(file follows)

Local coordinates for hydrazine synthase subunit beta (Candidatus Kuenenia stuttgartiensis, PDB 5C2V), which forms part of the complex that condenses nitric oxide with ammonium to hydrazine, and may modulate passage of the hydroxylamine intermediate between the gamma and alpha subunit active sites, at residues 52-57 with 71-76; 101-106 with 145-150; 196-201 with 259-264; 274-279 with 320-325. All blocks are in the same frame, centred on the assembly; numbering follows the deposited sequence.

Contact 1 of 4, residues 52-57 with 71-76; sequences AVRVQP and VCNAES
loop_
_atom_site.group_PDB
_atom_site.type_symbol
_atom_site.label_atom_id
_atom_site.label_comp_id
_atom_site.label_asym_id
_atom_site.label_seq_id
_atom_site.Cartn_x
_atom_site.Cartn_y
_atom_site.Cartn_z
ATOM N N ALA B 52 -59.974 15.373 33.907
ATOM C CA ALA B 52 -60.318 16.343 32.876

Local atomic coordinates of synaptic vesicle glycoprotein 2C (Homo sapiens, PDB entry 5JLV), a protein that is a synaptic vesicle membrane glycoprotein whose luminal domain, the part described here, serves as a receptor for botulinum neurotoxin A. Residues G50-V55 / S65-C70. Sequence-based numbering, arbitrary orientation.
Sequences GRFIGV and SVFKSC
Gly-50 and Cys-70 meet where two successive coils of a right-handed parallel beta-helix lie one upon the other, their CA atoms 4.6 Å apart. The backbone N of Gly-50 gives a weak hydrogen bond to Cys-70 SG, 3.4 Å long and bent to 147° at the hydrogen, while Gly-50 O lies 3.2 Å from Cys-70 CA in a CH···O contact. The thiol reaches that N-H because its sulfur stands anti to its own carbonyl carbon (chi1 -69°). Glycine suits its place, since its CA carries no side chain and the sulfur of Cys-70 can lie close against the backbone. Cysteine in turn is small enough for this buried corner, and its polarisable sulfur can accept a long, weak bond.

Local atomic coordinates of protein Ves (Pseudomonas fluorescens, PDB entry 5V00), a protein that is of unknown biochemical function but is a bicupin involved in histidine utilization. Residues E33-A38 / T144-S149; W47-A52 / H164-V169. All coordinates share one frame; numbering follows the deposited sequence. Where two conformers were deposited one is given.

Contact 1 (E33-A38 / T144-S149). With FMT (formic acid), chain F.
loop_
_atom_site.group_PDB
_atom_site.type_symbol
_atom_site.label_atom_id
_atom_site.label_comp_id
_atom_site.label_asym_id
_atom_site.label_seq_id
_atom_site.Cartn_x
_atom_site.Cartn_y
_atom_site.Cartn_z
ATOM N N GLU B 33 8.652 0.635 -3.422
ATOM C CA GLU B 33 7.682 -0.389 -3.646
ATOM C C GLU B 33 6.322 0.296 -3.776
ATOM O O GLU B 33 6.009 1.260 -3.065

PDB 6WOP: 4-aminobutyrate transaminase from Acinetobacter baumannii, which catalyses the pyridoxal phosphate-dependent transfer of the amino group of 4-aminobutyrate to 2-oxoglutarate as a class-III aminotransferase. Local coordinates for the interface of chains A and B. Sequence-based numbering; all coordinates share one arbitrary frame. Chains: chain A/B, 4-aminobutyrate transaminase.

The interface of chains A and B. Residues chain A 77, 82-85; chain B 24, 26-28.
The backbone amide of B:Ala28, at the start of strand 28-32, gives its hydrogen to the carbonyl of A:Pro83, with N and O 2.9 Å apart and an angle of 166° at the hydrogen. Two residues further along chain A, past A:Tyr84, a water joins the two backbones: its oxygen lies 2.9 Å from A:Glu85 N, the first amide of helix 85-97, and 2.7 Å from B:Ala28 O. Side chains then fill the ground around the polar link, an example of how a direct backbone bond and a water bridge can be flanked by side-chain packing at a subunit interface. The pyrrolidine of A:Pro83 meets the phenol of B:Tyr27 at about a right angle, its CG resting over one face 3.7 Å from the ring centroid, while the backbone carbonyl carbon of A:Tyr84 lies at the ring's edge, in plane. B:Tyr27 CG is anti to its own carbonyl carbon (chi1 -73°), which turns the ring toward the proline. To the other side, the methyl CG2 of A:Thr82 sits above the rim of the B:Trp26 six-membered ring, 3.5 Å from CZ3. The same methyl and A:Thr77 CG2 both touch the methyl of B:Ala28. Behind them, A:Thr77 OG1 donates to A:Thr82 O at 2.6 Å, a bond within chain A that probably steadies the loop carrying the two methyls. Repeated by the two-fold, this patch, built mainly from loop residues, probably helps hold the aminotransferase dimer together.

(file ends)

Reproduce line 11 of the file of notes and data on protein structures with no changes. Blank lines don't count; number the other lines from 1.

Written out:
_atom_site.Cartn_y